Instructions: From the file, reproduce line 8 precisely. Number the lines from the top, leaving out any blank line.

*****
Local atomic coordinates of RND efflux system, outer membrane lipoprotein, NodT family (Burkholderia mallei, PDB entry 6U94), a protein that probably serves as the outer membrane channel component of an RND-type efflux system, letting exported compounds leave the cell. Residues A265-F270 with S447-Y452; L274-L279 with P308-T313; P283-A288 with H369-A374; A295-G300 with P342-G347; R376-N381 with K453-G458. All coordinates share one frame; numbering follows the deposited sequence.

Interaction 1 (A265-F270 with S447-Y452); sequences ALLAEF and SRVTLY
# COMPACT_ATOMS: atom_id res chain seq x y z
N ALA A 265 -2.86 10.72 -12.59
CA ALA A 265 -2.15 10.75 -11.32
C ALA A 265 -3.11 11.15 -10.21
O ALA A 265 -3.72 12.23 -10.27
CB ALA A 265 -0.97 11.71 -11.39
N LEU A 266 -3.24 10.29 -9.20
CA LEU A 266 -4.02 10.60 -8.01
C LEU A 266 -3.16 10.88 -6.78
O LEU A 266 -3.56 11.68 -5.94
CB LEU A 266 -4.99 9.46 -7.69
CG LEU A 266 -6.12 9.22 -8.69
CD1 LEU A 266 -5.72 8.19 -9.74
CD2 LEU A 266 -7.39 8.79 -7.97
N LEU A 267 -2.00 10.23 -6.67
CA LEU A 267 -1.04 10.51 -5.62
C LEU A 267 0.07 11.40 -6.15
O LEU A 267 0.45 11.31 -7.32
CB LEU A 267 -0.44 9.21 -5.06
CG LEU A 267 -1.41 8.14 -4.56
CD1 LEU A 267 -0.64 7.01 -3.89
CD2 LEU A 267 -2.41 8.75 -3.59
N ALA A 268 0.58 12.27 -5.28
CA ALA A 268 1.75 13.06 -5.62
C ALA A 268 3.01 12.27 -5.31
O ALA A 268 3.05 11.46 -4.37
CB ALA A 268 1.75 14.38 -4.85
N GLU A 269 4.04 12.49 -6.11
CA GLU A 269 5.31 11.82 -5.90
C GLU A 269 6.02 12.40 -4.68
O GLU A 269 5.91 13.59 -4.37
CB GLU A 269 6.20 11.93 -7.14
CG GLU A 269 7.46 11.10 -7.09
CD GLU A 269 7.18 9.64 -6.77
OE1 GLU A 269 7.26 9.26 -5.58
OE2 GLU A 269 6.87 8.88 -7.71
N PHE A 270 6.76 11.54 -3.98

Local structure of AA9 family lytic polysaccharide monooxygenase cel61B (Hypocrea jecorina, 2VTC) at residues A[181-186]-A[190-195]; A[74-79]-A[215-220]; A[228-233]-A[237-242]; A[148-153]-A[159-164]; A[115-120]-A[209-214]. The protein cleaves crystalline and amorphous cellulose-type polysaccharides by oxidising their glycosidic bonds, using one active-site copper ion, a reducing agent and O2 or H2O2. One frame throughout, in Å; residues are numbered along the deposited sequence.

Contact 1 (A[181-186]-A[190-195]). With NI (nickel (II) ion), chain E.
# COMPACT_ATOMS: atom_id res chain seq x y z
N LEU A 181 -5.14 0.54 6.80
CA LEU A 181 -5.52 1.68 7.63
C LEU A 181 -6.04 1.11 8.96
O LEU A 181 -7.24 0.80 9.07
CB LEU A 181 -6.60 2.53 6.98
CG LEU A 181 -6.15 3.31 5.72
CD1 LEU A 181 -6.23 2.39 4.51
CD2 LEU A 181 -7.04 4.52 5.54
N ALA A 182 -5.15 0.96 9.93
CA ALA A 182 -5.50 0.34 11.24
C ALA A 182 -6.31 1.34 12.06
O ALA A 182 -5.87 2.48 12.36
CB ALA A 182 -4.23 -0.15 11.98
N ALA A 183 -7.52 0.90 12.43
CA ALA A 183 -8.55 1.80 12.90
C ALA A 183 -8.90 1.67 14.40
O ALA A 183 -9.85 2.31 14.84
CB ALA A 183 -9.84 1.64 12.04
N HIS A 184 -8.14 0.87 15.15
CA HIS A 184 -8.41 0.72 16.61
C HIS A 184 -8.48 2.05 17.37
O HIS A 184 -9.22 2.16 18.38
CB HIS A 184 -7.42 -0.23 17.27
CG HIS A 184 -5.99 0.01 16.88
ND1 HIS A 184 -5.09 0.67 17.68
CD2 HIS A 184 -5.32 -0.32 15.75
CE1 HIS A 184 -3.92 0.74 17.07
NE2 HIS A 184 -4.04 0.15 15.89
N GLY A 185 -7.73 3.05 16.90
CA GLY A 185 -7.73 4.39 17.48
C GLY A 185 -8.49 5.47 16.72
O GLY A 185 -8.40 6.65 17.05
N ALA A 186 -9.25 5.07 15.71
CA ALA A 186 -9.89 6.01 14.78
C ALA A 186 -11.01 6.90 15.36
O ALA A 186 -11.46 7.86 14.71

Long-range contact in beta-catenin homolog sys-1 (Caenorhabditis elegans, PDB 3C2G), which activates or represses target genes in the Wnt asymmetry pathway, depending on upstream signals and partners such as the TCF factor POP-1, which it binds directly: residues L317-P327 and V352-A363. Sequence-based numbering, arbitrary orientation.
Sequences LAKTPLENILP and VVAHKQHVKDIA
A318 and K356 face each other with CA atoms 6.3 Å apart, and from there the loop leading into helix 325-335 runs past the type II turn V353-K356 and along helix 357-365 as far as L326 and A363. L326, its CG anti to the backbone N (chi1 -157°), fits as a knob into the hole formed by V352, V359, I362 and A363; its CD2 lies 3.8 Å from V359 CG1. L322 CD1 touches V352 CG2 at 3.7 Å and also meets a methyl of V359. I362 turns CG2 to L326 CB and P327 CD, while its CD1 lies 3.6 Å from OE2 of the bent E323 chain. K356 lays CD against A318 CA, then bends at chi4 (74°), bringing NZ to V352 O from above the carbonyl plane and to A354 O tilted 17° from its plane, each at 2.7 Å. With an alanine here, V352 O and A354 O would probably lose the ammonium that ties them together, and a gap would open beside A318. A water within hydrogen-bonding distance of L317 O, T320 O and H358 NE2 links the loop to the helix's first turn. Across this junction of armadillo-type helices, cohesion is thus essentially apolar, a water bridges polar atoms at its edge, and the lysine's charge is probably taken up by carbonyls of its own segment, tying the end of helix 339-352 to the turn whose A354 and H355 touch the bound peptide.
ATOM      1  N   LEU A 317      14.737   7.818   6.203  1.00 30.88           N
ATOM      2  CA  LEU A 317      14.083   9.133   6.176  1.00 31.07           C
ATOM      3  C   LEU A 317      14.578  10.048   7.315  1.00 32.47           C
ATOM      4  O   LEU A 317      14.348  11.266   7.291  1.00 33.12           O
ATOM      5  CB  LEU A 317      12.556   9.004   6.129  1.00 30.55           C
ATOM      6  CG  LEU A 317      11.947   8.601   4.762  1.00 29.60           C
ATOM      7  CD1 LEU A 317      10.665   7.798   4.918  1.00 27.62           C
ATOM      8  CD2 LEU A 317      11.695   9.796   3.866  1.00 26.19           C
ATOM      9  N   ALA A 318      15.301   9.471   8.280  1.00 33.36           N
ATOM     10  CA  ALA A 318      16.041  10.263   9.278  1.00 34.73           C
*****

CB ALA A 265 -0.97 11.71 -11.39